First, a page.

Get used to it: There's a new normal in town
When towering debt collides with shrinking population growth, you get slowing economies.
Take NIS 2.4 million. Multiply it by 1,000. What do you get? You get NIS 2.4 billion. Now multiply that by 1,000. What do you get? You get the present value of the public portfolio of financial assets: NIS 2.4 trillion.
Is that a lot? A little? A moderate amount? Don't try to divide that by the population of Israel to get an answer. That won't help because of the vast gaps in society, which boil down not only to income, but to the distribution of wealth.
But one thing's sure: The public portfolio has been growing fast. In the last seven years it has grown by more than a trillion shekels. At year-end 2003 it was NIS 1.3 trillion, which means it's grown by 85% in seven years, or 9% a year. That's more than double the pace of economic growth (adjusted for inflation ) during that time.
The jump in economic activity is only part of the explanation. The rest of the increase in the public portfolio is apparently due to the steep drop in the price of money. The cheaper money is (the lower interest rates and the cost of borrowing ) - the more the value of the financial assets increased.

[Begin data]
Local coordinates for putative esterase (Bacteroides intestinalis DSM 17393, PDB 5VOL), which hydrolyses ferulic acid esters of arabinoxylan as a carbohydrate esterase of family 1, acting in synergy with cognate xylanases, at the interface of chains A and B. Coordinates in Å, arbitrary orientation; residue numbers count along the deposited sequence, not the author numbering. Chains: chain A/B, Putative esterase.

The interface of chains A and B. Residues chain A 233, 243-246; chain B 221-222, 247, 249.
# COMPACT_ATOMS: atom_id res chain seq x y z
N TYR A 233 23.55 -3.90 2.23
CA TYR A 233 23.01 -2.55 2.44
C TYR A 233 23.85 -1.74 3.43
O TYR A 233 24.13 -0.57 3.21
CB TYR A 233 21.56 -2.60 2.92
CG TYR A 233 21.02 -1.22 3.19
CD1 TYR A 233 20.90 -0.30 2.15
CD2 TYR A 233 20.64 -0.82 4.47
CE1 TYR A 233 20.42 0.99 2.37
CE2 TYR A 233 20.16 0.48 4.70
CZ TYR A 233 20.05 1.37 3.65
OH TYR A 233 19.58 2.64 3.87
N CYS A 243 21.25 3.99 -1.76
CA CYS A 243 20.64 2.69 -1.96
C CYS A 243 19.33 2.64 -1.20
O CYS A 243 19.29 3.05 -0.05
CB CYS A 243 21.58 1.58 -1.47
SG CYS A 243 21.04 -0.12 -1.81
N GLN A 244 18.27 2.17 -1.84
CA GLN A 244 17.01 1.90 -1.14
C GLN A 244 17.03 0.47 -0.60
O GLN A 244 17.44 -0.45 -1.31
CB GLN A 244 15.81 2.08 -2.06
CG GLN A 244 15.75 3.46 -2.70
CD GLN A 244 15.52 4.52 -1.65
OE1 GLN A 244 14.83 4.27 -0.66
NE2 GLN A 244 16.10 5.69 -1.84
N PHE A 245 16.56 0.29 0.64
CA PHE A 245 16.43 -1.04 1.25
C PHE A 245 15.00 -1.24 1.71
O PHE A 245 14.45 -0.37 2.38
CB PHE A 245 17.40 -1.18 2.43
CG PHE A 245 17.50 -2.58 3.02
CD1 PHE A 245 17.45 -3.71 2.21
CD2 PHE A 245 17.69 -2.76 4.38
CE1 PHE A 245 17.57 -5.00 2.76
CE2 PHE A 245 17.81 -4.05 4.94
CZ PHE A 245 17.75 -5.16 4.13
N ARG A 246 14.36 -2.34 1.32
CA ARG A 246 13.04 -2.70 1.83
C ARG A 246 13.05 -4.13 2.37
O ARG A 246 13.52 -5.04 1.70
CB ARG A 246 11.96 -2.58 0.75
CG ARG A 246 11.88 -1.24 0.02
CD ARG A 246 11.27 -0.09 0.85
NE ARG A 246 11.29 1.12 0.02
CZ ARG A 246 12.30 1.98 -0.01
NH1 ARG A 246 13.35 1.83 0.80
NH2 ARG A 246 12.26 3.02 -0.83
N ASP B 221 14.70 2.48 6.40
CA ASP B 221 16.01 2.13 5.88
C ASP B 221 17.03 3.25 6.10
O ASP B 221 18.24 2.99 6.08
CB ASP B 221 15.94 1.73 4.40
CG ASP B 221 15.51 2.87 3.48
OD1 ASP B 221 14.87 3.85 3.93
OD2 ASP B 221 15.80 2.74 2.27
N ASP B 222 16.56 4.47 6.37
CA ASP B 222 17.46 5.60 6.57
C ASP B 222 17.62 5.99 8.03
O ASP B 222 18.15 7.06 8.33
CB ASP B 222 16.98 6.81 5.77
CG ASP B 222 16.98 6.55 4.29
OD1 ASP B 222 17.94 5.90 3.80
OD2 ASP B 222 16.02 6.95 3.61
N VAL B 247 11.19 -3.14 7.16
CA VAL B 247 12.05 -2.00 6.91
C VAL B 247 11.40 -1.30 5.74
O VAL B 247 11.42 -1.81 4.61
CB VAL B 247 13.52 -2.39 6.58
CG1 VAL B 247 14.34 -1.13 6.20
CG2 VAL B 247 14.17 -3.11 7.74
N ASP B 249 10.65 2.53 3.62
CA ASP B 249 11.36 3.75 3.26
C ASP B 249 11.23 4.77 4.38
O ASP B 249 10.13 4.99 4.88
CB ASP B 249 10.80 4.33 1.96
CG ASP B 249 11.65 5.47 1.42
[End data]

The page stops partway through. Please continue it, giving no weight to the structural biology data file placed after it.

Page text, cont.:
How cheap is money today? The cheapest ever. Short-term interest rates in the money market are 2% a year, meaning in real (inflation-adjusted ) terms, it's less than zero. Even longer-term interest rates, for five years, is below 1%.
The public portfolio of assets includes all the public's holdings in bank deposits, direct holdings of shares and bonds, and holdings through providential and mutual funds, insurance companies, pension funds and all the other savings vehicles. Each month the Bank of Israel calculates the value of the public portfolio of financial assets and reports on its breakdown.
Financial assets are one sort of holding: Property is another. The Bank of Israel does not report on the total value of homes and land owned by the bank. But based on the roughly 30% increase in home prices during the last three years, the total value of the public's portfolio of property has probably risen by even more than its portfolio of financial assets.
Now for the million-shekel question: Are all these trillions of collective wealth belonging to the people of Israel just numbers, or do they have actual economic significance?
Drat the R's
Analyses by the central bank, Finance Ministry and investment houses hardly ever relate to these trillions added to the public's asset value, and economists the world over are divided as to the impact of "the wealth effect" on the broad economy.